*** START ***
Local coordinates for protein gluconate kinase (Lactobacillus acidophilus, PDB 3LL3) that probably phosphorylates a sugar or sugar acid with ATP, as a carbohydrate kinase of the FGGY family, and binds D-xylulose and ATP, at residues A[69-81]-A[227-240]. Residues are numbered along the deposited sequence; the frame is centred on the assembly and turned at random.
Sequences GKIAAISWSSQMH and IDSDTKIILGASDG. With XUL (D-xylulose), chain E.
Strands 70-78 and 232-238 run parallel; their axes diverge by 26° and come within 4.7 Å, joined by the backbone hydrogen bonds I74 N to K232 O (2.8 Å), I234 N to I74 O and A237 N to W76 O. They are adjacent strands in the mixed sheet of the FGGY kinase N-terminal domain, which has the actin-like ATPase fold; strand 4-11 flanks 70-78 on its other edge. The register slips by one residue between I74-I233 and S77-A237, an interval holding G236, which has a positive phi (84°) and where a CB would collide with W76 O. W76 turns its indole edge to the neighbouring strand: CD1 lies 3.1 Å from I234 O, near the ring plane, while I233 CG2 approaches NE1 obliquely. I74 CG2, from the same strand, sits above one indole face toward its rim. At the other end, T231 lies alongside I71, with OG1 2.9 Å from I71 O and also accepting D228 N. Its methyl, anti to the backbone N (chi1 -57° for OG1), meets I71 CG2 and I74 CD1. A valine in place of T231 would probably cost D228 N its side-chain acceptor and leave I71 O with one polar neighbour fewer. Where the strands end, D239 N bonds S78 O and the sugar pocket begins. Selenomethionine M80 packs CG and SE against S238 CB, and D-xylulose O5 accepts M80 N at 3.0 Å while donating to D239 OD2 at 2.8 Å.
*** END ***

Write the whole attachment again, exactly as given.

Local coordinates for protein gluconate kinase (Lactobacillus acidophilus, PDB 3LL3) that probably phosphorylates a sugar or sugar acid with ATP, as a carbohydrate kinase of the FGGY family, and binds D-xylulose and ATP, at residues A[69-81]-A[227-240]. Residues are numbered along the deposited sequence; the frame is centred on the assembly and turned at random.
Sequences GKIAAISWSSQMH and IDSDTKIILGASDG. With XUL (D-xylulose), chain E.
Strands 70-78 and 232-238 run parallel; their axes diverge by 26° and come within 4.7 Å, joined by the backbone hydrogen bonds I74 N to K232 O (2.8 Å), I234 N to I74 O and A237 N to W76 O. They are adjacent strands in the mixed sheet of the FGGY kinase N-terminal domain, which has the actin-like ATPase fold; strand 4-11 flanks 70-78 on its other edge. The register slips by one residue between I74-I233 and S77-A237, an interval holding G236, which has a positive phi (84°) and where a CB would collide with W76 O. W76 turns its indole edge to the neighbouring strand: CD1 lies 3.1 Å from I234 O, near the ring plane, while I233 CG2 approaches NE1 obliquely. I74 CG2, from the same strand, sits above one indole face toward its rim. At the other end, T231 lies alongside I71, with OG1 2.9 Å from I71 O and also accepting D228 N. Its methyl, anti to the backbone N (chi1 -57° for OG1), meets I71 CG2 and I74 CD1. A valine in place of T231 would probably cost D228 N its side-chain acceptor and leave I71 O with one polar neighbour fewer. Where the strands end, D239 N bonds S78 O and the sugar pocket begins. Selenomethionine M80 packs CG and SE against S238 CB, and D-xylulose O5 accepts M80 N at 3.0 Å while donating to D239 OD2 at 2.8 Å.